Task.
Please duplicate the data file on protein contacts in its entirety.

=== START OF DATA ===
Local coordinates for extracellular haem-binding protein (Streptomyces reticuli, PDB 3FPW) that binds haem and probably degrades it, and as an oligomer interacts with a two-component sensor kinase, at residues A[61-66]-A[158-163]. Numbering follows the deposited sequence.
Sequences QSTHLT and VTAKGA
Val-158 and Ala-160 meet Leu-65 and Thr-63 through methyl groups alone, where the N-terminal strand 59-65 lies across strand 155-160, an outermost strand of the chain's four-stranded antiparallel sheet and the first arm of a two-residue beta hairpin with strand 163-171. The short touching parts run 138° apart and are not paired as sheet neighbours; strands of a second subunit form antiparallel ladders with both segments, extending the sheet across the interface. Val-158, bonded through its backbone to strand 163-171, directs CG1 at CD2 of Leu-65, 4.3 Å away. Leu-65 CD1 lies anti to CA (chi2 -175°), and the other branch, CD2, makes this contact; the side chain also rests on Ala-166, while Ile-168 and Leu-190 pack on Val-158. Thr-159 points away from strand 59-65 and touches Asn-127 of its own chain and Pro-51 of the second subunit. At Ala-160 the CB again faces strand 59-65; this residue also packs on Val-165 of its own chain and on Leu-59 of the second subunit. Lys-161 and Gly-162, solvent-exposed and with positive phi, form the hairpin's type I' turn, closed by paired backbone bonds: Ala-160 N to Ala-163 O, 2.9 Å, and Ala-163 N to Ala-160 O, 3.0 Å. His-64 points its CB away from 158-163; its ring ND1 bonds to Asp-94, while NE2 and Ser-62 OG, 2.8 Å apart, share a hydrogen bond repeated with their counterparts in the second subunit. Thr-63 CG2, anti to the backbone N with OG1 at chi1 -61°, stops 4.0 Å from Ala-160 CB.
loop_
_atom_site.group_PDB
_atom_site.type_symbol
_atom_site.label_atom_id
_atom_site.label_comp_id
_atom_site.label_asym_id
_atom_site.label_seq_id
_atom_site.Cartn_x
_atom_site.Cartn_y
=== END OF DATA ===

Local coordinates for extracellular haem-binding protein (Streptomyces reticuli, PDB 3FPW) that binds haem and probably degrades it, and as an oligomer interacts with a two-component sensor kinase, at residues A[61-66]-A[158-163]. Numbering follows the deposited sequence.
Sequences QSTHLT and VTAKGA
Val-158 and Ala-160 meet Leu-65 and Thr-63 through methyl groups alone, where the N-terminal strand 59-65 lies across strand 155-160, an outermost strand of the chain's four-stranded antiparallel sheet and the first arm of a two-residue beta hairpin with strand 163-171. The short touching parts run 138° apart and are not paired as sheet neighbours; strands of a second subunit form antiparallel ladders with both segments, extending the sheet across the interface. Val-158, bonded through its backbone to strand 163-171, directs CG1 at CD2 of Leu-65, 4.3 Å away. Leu-65 CD1 lies anti to CA (chi2 -175°), and the other branch, CD2, makes this contact; the side chain also rests on Ala-166, while Ile-168 and Leu-190 pack on Val-158. Thr-159 points away from strand 59-65 and touches Asn-127 of its own chain and Pro-51 of the second subunit. At Ala-160 the CB again faces strand 59-65; this residue also packs on Val-165 of its own chain and on Leu-59 of the second subunit. Lys-161 and Gly-162, solvent-exposed and with positive phi, form the hairpin's type I' turn, closed by paired backbone bonds: Ala-160 N to Ala-163 O, 2.9 Å, and Ala-163 N to Ala-160 O, 3.0 Å. His-64 points its CB away from 158-163; its ring ND1 bonds to Asp-94, while NE2 and Ser-62 OG, 2.8 Å apart, share a hydrogen bond repeated with their counterparts in the second subunit. Thr-63 CG2, anti to the backbone N with OG1 at chi1 -61°, stops 4.0 Å from Ala-160 CB.
loop_
_atom_site.group_PDB
_atom_site.type_symbol
_atom_site.label_atom_id
_atom_site.label_comp_id
_atom_site.label_asym_id
_atom_site.label_seq_id
_atom_site.Cartn_x
_atom_site.Cartn_y